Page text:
Image versus reality

Pakistan is today perhaps the country with the most negative image in the world. The print and electronic media seem to be intoxicated with projecting Pakistan as terrorist hub, haven of Islamic fundamentalism, hotbed of violence, zone of lawlessness...

But for millions of people living in Pakistan, daily life - is like daily life for people anywhere else in the world: work and leisure, energy and fatigue, young and old, home and workplace, joys and sorrows, hope and frustration, laughter and tears... Amidst the blitzkrieg of negative portrayal of Pakistan, the basic humanity of the people of Pakistan seems to have been completely ejected! And that must be saddening and enervating for the people of Pakistan. As much was expressed by Begum Nawazish Ali, the host of a very popular tv programmes in Pakistan, in the television programme on Discovery, Don't Tell My Mother, in its recent feature on Pakistan.

Hence one looks, like Diogenes, for the intrepid journalists, writers and photographers, who venture off the beaten track, and bring us stories, images and portraits that convey and affirm the essential humanity of the people of Pakistan.

But that is something The Big Picture, with its collection of 40 images from Pakistan taken from AP, AFP and Reuters clearly fails to do. The introduction, the images, and most of all, the captions are all hell-bent on ramming the stereotype down our tired throats. Sad, considering the potential for an empathic, humane portrayal shown in pictures like those below from that collection. (The captions are reproduced.)

Muslim devotees light oil lamps at the shrine
of Muslim saint Data Ganj Bakhsh in Lahore, February
14, 2009. Thousands of devotees from all over the
country were expected to attend the three-day festival
to mark the anniversary of the death of the saint.
(REUTERS/Mohsin Raza)

A Pakistani vendor waits for customers as he holds
heart-shaped balloons on a street in Islamabad on
February 14, 2009. Valentine's Day has gained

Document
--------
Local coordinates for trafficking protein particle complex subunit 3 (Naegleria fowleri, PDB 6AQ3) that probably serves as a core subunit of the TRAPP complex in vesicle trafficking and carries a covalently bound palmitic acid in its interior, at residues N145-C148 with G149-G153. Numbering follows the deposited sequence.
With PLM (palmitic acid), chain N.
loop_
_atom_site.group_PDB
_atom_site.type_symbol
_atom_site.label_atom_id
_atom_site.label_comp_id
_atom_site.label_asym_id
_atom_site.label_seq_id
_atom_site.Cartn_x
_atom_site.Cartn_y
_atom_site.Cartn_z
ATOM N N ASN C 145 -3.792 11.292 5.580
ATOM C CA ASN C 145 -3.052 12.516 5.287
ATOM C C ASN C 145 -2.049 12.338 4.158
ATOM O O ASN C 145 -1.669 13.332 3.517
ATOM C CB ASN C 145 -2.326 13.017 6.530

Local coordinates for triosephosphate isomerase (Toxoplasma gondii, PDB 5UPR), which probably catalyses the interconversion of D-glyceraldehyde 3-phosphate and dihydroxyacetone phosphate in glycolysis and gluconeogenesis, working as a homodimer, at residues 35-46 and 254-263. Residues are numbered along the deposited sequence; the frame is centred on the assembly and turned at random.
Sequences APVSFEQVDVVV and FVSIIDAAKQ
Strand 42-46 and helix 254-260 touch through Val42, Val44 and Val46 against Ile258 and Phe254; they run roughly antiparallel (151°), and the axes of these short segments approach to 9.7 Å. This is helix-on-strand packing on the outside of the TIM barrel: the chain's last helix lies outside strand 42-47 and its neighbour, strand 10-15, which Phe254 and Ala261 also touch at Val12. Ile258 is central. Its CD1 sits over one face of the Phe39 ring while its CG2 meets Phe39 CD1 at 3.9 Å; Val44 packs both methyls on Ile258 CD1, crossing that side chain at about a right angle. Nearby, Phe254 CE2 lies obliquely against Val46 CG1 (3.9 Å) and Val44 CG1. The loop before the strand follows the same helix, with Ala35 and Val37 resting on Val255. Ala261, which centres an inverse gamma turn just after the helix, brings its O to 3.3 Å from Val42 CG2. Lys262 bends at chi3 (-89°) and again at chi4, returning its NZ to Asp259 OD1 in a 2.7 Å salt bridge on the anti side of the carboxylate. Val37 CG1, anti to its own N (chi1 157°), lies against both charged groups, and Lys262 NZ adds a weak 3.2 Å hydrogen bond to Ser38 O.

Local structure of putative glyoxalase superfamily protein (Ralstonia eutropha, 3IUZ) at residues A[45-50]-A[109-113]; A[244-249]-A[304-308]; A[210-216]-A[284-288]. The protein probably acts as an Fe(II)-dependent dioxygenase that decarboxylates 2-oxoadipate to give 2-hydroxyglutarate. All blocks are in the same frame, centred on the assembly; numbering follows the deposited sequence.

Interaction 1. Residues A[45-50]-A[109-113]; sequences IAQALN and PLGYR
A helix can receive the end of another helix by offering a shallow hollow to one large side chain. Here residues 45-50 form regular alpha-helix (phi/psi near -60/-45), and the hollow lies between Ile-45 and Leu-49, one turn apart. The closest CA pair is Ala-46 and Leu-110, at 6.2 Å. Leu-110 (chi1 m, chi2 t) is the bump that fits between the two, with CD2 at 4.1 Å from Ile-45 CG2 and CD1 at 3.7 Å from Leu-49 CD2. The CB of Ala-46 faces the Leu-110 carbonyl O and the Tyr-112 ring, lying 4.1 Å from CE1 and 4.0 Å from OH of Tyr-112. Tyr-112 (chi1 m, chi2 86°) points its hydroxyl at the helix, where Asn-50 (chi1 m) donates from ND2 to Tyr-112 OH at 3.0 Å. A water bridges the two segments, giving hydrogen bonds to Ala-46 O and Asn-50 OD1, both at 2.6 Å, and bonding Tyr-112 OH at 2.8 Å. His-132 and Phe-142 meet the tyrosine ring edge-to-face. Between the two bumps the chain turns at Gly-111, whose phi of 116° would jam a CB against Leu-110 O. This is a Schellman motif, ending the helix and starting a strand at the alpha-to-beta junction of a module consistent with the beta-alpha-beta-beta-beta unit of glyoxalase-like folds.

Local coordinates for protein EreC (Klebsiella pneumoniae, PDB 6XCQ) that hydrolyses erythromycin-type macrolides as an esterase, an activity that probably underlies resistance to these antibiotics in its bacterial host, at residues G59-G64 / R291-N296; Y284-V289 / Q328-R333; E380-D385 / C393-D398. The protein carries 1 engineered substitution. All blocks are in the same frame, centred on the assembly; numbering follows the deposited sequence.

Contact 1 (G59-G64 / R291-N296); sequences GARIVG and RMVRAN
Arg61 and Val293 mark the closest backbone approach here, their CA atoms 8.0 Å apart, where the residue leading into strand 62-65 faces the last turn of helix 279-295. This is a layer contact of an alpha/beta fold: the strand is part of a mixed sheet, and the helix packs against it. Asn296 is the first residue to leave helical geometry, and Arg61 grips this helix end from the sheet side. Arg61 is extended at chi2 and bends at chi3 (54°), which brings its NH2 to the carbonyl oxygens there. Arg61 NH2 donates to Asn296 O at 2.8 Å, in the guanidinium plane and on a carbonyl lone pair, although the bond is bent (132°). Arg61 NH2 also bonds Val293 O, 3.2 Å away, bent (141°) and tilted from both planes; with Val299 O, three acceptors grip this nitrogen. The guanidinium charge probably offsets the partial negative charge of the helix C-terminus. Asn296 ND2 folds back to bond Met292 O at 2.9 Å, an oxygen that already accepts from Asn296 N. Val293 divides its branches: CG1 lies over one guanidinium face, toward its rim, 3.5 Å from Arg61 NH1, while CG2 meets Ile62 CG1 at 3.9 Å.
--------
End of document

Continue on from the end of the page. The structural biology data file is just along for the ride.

popularity in Muslim-dominated Pakistan recently.
(Farooq Naeem/AFP/Getty Images)

Afghan refugee children play in the Kochi
refugee camp on the outskirts of Karachi February 12,
2009. (REUTERS/Athar Hussain)

A Pakistani barber cuts the hair of a boy in a barber
shop on the outskirts of Islamabad, Pakistan, Friday,
Jan. 31, 2009. (AP Photo/Emilio Morenatti)

That the ordinary, everyday life of ordinary people, in places considered to be outside the zone of normalcy, can be conveyed by photography (and caption), and thus bring people together rather than distance them - is well proven by Behrouz Mehri, in this picture reproduced in No Caption Needed.

An Iranian man skewers chicken for grilling as he
picnics with his family

1 comment:

Trueman said...

Thanx for this nice post, especially at a time when this country is passing thru crisis after crisis, but the spirit of the people shall daunt these crises as it has done through centuries. As a country may undergo political changes but the spirit remains and this very spirit always persists.
The people of Pakistan have always been spirited and so shall they remain. We believe in the resilience of this country, this nation and its people who carry the legacy of centuries old civilizations. With our good friends in India who think so good of us, we feel very proud of being Pakistani and being an active member of the SAARC. We feel that this time will pass as always today’s present is tomorrow’s past but noble feelings of humanity always live and so shall the spirit of Pakistan and the spirit of friendship between the people of India and Pakistan, irrespective of the politicians who have their own agenda to fulfill.

Nayyar Hashmey